Articles | Volume 21, issue 6
Nonlin. Processes Geophys., 21, 1145–1157, 2014

Special issue: Physics-driven data mining in climate change and weather...

Nonlin. Processes Geophys., 21, 1145–1157, 2014

Research article 01 Dec 2014

Research article | 01 Dec 2014

Non-parametric Bayesian mixture of sparse regressions with application towards feature selection for statistical downscaling

D. Das1,2, J. Dy3, J. Ross3, Z. Obradovic2, and A. R. Ganguly1 D. Das et al.
  • 1Sustainability and Data Sciences Lab, Northeastern University, Boston, MA, USA
  • 2Center for Data Analytics and Biomedical Informatics, Temple University, Philadelphia, PA, USA
  • 3Department of Electrical and Computer Engineering, Northeastern University, Boston, MA, USA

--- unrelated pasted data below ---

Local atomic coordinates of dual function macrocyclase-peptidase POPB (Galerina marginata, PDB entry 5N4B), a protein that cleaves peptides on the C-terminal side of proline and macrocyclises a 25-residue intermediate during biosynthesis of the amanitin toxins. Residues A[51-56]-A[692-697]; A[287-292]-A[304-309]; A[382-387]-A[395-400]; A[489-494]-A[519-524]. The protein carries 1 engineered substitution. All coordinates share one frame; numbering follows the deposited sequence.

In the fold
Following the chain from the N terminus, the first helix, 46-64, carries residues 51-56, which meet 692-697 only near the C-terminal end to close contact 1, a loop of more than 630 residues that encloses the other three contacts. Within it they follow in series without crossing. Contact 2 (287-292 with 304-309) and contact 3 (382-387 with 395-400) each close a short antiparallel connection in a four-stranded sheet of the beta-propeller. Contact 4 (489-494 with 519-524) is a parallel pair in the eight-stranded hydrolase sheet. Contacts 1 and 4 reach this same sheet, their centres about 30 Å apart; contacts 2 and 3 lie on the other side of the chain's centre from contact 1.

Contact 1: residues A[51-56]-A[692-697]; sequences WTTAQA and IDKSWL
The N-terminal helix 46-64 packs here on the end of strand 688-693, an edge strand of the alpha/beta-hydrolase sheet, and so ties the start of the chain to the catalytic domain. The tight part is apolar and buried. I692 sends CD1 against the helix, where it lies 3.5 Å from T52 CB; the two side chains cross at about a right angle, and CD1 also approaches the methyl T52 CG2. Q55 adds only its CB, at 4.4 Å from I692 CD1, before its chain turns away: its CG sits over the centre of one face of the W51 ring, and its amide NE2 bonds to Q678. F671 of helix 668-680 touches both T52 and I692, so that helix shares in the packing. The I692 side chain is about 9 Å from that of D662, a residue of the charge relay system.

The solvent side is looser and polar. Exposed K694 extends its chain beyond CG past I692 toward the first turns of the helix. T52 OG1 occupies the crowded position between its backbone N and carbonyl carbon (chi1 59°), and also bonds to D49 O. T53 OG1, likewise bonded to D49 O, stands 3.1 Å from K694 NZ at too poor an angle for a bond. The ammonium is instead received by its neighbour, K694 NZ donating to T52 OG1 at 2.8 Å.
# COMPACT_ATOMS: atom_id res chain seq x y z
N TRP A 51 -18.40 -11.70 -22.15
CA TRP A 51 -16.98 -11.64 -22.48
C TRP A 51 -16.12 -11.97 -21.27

Abstract. Climate projections simulated by Global Climate Models (GCMs) are often used for assessing the impacts of climate change. However, the relatively coarse resolutions of GCM outputs often preclude their application to accurately assessing the effects of climate change on finer regional-scale phenomena. Downscaling of climate variables from coarser to finer regional scales using statistical methods is often performed for regional climate projections. Statistical downscaling (SD) is based on the understanding that the regional climate is influenced by two factors – the large-scale climatic state and the regional or local features. A transfer function approach of SD involves learning a regression model that relates these features (predictors) to a climatic variable of interest (predictand) based on the past observations. However, often a single regression model is not sufficient to describe complex dynamic relationships between the predictors and predictand. We focus on the covariate selection part of the transfer function approach and propose a nonparametric Bayesian mixture of sparse regression models based on Dirichlet process (DP) for simultaneous clustering and discovery of covariates within the clusters while automatically finding the number of clusters. Sparse linear models are parsimonious and hence more generalizable than non-sparse alternatives, and lend themselves to domain relevant interpretation. Applications to synthetic data demonstrate the value of the new approach and preliminary results related to feature selection for statistical downscaling show that our method can lead to new insights.